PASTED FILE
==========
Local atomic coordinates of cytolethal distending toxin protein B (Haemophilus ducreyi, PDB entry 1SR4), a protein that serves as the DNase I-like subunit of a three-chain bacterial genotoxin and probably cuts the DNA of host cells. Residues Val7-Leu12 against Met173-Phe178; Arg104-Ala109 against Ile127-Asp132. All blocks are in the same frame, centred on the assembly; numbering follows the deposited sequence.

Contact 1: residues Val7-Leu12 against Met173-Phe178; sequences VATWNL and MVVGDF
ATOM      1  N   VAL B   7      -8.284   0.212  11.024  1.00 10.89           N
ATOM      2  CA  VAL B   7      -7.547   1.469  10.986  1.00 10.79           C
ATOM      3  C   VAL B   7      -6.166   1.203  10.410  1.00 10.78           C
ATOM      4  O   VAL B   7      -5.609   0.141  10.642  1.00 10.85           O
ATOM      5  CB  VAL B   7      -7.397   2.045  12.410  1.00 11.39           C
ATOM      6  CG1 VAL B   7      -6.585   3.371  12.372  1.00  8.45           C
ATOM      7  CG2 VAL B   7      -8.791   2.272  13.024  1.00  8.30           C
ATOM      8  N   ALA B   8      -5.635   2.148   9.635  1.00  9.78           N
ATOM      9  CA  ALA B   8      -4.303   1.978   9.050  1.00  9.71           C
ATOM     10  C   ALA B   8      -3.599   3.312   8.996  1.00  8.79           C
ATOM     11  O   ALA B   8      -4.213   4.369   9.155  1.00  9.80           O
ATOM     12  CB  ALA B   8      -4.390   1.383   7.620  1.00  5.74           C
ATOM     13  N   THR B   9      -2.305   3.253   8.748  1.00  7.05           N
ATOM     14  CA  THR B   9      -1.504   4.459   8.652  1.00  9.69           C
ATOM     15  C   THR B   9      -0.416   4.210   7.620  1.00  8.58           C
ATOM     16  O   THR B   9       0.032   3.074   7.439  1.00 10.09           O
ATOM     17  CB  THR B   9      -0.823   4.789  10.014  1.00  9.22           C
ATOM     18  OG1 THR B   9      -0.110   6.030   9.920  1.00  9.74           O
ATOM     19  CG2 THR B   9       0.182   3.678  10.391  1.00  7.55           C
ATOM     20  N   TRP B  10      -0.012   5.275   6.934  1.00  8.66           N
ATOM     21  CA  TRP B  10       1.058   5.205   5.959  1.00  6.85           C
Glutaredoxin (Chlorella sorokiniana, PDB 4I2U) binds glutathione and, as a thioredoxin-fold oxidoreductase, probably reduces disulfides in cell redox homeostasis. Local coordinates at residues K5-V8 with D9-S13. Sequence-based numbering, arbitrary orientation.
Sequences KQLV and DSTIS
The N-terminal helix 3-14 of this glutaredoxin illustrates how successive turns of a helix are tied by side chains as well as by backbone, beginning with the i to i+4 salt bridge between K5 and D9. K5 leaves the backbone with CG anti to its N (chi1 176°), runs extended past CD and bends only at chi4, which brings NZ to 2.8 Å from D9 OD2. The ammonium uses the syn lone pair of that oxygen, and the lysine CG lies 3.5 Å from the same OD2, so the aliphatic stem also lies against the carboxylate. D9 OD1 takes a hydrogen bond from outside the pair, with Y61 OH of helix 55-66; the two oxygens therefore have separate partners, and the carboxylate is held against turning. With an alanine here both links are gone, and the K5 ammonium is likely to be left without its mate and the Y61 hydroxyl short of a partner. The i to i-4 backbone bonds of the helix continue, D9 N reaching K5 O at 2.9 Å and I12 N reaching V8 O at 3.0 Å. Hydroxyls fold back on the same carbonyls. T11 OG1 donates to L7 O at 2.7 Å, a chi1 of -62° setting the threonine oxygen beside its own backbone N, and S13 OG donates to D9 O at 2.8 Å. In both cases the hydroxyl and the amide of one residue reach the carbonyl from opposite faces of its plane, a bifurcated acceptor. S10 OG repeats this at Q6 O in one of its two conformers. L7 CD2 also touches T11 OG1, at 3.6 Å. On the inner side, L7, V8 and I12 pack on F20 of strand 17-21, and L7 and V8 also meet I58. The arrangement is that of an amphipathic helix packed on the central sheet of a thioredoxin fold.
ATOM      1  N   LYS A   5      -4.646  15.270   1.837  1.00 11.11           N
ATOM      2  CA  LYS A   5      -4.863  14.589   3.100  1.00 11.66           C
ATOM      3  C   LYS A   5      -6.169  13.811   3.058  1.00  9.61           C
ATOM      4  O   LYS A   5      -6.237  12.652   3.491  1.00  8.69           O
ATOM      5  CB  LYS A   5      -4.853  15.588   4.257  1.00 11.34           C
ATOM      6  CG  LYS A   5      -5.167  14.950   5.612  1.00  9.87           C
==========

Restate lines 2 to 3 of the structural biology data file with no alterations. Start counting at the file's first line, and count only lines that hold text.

Contact 1: residues Val7-Leu12 against Met173-Phe178; sequences VATWNL and MVVGDF
ATOM      1  N   VAL B   7      -8.284   0.212  11.024  1.00 10.89           N